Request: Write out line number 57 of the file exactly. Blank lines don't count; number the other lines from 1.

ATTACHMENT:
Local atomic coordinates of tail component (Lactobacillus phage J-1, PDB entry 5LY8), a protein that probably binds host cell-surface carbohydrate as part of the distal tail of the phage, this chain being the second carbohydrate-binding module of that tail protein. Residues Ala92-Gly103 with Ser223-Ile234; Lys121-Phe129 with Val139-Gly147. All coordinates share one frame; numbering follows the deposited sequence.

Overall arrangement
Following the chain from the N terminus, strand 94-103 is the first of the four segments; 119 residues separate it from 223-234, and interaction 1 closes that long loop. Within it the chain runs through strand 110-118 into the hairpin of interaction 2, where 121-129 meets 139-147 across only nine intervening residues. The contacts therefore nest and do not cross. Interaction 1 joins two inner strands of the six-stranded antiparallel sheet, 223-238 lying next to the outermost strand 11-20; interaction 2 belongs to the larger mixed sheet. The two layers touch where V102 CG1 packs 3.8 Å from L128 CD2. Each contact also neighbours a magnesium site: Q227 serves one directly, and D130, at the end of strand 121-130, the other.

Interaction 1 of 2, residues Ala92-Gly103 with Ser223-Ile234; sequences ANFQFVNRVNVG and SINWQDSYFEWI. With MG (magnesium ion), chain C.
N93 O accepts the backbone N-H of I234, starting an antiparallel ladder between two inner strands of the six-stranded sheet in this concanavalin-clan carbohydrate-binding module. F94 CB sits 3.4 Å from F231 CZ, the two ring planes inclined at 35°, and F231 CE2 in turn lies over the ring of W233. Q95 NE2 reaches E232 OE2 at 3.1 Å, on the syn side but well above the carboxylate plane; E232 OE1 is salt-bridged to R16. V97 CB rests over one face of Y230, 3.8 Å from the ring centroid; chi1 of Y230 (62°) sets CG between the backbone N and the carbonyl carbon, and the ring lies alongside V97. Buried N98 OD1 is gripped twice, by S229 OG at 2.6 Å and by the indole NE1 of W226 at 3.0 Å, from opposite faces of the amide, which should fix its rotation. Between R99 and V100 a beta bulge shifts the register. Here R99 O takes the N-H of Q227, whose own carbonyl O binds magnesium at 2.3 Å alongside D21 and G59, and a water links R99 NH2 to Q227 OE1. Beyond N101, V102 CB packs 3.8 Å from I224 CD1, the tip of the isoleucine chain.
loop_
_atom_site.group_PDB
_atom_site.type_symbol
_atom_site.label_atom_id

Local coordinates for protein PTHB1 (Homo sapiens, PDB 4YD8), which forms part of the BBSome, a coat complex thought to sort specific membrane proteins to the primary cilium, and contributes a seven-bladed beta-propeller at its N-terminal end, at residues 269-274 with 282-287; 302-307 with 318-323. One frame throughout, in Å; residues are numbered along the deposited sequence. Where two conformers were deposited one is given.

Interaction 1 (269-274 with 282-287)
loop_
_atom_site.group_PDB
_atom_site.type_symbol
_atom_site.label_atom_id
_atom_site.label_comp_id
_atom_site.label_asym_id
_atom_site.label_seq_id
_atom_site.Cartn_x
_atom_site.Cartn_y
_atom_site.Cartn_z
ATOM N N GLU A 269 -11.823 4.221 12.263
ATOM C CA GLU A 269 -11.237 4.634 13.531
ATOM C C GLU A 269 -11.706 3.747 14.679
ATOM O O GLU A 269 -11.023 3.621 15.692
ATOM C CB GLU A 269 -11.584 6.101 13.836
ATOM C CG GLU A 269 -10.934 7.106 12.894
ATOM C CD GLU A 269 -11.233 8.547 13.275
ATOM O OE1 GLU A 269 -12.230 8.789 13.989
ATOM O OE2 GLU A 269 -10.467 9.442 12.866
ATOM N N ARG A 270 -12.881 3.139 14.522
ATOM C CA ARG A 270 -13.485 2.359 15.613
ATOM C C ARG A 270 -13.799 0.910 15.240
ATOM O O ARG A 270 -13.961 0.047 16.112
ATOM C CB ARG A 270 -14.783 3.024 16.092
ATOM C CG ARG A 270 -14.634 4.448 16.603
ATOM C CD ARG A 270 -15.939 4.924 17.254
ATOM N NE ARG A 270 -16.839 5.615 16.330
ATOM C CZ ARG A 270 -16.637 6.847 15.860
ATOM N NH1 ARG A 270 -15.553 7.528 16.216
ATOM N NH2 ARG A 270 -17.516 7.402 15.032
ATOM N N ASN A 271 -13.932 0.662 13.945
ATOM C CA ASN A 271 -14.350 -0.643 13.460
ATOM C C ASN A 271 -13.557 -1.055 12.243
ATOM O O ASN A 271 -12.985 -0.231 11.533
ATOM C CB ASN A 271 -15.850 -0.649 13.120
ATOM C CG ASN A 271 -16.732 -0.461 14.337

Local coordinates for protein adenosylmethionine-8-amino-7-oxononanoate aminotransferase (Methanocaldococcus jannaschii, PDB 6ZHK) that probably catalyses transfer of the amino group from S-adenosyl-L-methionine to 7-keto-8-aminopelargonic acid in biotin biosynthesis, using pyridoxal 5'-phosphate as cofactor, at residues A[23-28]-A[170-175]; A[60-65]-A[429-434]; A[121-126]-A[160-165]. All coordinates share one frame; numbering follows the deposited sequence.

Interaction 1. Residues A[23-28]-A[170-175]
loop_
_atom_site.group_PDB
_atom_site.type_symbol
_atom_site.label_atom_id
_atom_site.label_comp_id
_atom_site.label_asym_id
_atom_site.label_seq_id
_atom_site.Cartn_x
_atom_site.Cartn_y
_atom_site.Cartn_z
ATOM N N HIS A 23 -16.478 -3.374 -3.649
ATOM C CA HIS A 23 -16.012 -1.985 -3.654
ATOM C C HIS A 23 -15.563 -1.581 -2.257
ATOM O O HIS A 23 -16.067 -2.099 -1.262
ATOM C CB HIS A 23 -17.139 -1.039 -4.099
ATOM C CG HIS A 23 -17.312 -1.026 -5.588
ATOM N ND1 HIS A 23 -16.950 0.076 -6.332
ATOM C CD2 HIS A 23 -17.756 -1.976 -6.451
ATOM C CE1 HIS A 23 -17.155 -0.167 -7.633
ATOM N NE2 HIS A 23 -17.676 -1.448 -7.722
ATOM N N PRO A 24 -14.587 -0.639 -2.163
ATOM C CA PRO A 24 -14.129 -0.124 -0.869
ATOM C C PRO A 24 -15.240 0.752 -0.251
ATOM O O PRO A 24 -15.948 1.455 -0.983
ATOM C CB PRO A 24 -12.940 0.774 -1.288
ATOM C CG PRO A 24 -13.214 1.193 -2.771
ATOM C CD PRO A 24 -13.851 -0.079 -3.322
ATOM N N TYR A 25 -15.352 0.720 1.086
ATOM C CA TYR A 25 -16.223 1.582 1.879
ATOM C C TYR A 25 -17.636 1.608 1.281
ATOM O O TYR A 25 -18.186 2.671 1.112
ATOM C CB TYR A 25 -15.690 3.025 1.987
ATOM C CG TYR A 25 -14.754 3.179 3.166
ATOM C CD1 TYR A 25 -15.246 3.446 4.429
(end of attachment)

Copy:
_atom_site.Cartn_x